The holiday season can be a significant drain on your financial resources. Between buying gifts for others and fulfilling those long-awaited purchases on your ‘to-buy’ list, it’s easy to lose track of your budget and end the year with a near-empty bank account.
Holiday spending itself keeps on rising every year. According to the National Retail Federation, the average individual spent $718 on holiday shopping in 2010. Five years later in 2015, this number is up to $805. More than half ($462) of this gift giving will be spent for the family.
With all this money being spent, it’s easy to get carried away and overshoot your budget. Fortunately, with a bit of planning, you can drastically cut your expenses and save while you shop.
In this post, we’ll take a look at some steps to plan your holiday purchases.
1. Create a Holiday Budget
When most people think of a ‘budget’, they think of complicated Excel spreadsheets and endless number crunching. This deters a lot of people from keeping a budget, which eventually ends up costing them financially come holiday season.
In truth, a successful budget doesn’t have to be complicated. Any document that helps you keep track of your spending and purchases is enough to help you save money. A “back of the napkin” system that records broad expenses is sufficient for most purposes.
It’s important to remember that you’ll get better results from a simple budget you actually follow than from a complex budget you forget to update. Don’t sweat the small stuff when tracking your expenses. Instead, keep track of larger, budget-breaking purchases. For example, a lone $2.95 pack of candy won’t affect your financial health, but three $60 video games certainly would. In your budget, keep track of the latter and skip the former – it’ll make following a plan that much easier.
Easy budgeting: follow the ‘Envelope System’
If you are absolutely new to budgeting, you’ll gain a lot by following the “Envelope System”.
This is a simple system to keep track of and visualize your expenses. It essentially involves three steps:
- Set aside money (in cash, avoiding the use of credit cards can save you a lot of money by itself) for major expenses each month, such as groceries, gas or bills in separate envelopes.
- Use only money from the envelopes to pay for these expenses.
- If you have money left over in any envelope at the end of the month, you’re under budget.
For example, if you set aside $300 each month for groceries, you’ll have to use only this $300 for your food purchases for that month. If you run out of cash, use leftovers until the next paycheck. If you have money left in the envelope, either reward yourself by buying something nice, or put that money into a savings instrument (or your holiday shopping fund).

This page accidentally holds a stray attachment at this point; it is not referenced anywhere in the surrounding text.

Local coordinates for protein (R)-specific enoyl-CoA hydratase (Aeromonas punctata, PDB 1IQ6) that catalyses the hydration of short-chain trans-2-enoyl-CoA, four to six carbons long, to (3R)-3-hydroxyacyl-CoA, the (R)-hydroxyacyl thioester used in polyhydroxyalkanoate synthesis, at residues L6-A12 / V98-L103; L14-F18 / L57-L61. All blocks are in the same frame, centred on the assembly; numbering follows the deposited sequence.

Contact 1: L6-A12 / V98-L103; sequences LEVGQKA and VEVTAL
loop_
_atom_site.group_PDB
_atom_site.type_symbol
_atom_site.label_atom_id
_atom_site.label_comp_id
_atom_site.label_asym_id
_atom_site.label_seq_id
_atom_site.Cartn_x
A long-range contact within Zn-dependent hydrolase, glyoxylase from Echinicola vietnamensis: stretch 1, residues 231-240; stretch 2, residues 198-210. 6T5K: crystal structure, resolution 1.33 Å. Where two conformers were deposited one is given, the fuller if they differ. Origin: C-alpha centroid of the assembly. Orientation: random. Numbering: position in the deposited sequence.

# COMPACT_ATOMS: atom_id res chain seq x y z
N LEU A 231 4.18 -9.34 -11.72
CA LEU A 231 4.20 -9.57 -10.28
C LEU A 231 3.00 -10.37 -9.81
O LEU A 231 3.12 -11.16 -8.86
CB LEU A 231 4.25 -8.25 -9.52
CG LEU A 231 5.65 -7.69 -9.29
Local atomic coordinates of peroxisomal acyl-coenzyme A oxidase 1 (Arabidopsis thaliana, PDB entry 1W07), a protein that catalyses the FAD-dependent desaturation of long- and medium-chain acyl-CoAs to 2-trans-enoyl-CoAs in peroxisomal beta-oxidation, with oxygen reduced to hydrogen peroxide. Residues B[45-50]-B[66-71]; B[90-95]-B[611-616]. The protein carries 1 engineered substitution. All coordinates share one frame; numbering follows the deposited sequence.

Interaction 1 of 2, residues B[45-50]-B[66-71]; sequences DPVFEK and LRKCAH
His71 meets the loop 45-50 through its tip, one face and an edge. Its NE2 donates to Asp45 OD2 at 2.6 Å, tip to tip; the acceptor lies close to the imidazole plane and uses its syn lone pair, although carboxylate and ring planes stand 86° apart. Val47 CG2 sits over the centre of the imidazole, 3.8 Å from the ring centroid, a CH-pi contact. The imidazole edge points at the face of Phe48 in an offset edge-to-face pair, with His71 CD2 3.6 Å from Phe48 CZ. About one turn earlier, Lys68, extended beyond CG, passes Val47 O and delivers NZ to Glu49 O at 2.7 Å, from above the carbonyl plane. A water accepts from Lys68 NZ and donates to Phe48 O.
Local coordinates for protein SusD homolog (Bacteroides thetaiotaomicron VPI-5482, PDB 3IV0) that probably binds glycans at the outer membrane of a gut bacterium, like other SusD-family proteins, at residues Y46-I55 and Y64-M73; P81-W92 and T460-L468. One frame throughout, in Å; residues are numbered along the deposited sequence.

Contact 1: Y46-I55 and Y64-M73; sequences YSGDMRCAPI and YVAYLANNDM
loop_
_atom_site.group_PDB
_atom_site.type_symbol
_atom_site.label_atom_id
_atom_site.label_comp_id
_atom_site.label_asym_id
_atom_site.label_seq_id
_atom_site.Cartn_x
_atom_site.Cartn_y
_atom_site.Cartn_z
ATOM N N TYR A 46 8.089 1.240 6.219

This system sounds disarmingly simple, but it can go a long way towards keeping you financially fit. Start by creating separate envelopes for each major expenses category – groceries, gas, bills (such as telephone or electricity), rent, etc. Put enough cash in each envelope to last you the month, then spend only the cash in the envelope. Dave Ramsey has a good explanation of the system here.
2. Create a Shopping Itinerary
Your budget will tell you how much you can spend during the holidays. What it doesn’t tell you is what’s the best time to spend this money.
A shopping ‘itinerary’ is basically a simple guide to getting the best discounts on different product categories. You’ll be surprised to know that for many products, Black Friday and Cyber Monday are not the best days to go shopping. Plenty of retailers offer little-marketed deals on different products on different days. Taking advantage of these deal-days can help you cut spending by hundreds of dollars.
- Toys, stocking stuffers, electronics and gift items: December 13-18th. Prices for gift items tend to go down right before Christmas as stores try to sell excess stock.
- Airplane tickets: Sundays, since few people choose to travel right before the start of a new week. Airlines offer lower prices to offset the poor traffic.
- Large purchases (expensive electronics or cars): Monday, especially for cars. This applies even when you are renting a car; Mondays are busy for rental agencies which can help you get free upgrades.
- Outerwear: Saturdays. As per ShotItToMe
Even if you don’t follow the above schedule, there is a good reason to avoid the stores on Black Friday. There is a lot of data to suggest that the best shopping deals are actually offered on the days leading up to, and after Black Friday.
3. Make a Shopping List in Advance
Figuring out what to buy and who to buy it for can save you hours of wasted time and money. Once you have a shopping list, it becomes much easier to choose the right retailer and the right day to get the best deals.
Follow this process to create your shopping list:
Step #1: Make a list of people you need to gift
The first step is to create a list of all the people in your life you need or want to gift. This should be a large list and should include friends, family, acquaintances, neighbors, and co-workers. Don’t trim out anyone right now – you can do that later once you’ve figured out gift ideas and budgets.
Step #2: Make a list of gift ideas for each person on your list
Once you have a list of people, start jotting down a bunch of gift ideas for each of them. You can go as specific (‘Samsung 32” LED TV’) or as broad (“electronics”) as you want. Try to jot down more than one gift idea in case one goes beyond your budget.